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  • Amazing Escape Room Challenges Groups to Work Together

     
    POSTED May 9, 2017
     

Amazing Escape Room is a live-action game that tests your team-building skills with a challenging twist. There are a handful of locations around the state: Cherry Hill, Freehold, Princeton, Montclair, Paramus, Greenbrook and Red Bank. Before starting, the room has a set time limit of 60 minutes in order to make it more challenging. In addition, there are different “level” rooms based on skill. For example, the hardest rooms have an under 10 percent success rate while the easier rooms have a 20 percent success rate. 

A standard room holds up to 10 people, though smaller rooms (six people) and larger rooms (12 people) are available as well. “We host varying amounts of game players, especially group organizations, that come out and give it a try,” says owner Howard Klotzkin.

Upon entering the Escape Room, your group is given a series of puzzles, riddles and tricks to solve. In order to complete the mission and escape the room, you need to finish the different tasks. If you solve the room before time’s up, you receive a team photo and bragging rights.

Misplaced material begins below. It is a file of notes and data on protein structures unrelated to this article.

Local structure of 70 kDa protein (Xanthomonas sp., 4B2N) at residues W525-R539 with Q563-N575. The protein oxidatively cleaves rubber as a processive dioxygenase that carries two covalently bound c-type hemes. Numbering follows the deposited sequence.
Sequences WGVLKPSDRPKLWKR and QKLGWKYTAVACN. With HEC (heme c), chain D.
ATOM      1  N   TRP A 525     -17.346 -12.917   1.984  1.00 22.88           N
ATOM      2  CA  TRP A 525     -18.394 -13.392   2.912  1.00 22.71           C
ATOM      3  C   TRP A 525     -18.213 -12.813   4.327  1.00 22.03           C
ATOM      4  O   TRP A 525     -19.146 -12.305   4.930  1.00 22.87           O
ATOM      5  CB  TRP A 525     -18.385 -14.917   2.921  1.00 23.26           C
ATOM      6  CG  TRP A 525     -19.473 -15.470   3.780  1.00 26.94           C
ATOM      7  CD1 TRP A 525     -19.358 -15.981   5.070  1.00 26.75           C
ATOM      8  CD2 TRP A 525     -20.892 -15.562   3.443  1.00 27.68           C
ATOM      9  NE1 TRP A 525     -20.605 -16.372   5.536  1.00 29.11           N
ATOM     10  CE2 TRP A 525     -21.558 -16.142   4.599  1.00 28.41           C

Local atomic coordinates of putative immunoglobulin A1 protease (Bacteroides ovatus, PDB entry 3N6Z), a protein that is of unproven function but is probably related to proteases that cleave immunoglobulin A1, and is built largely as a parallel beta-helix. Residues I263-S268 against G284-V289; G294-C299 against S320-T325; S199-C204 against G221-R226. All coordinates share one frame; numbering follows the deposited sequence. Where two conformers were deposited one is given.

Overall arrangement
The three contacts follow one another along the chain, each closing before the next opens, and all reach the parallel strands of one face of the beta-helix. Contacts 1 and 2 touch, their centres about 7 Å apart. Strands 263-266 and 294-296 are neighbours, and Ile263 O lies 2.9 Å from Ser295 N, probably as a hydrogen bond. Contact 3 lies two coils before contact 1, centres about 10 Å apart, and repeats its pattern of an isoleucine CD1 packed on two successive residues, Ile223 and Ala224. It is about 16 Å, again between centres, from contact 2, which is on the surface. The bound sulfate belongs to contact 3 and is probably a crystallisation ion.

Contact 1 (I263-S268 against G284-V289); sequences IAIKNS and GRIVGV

If groups can’t crack the code, a game master (who is monitoring progress and helping if needed) will enter and demonstrate what is left to complete and what you could have done to figure it out.  

INSPIRATION

The texture of the Norman Arch leading into the historic Masonic Temple in Philadelphia inspired this clean, midcentury modern table.

DETAILS

This summer table fit for a special event, such as a chairman’s dinner, features a mix of midcentury design with modern elements. Carolyn Rizzo, head designer of Garnish, says this technique is easily accomplished in décor but challenging to pull off in event design.

 

Under 5 percent is what Carmen Callo, executive chef at Centerplate, estimates is the percentage of special dietary requests he received about five years ago. Today, as he oversees catering at Colorado Convention Center in Denver, he and his team are cooking for groups where 15 to 20 percent of attendees have special dietary requirements.

 

Organization is key to a planners’ success; a system for staying on track makes for a sense of control, even for the largest of workloads. But keeping track of daily tasks, upcoming events and goals can be overwhelming, and rarely are all those things recorded in one place. That is until the Bullet Journal took hold. Ryder Carroll, inventor of the Bullet Journal, calls it “an analog system for the digital age that will help you track the past, organize the present, and plan for the future."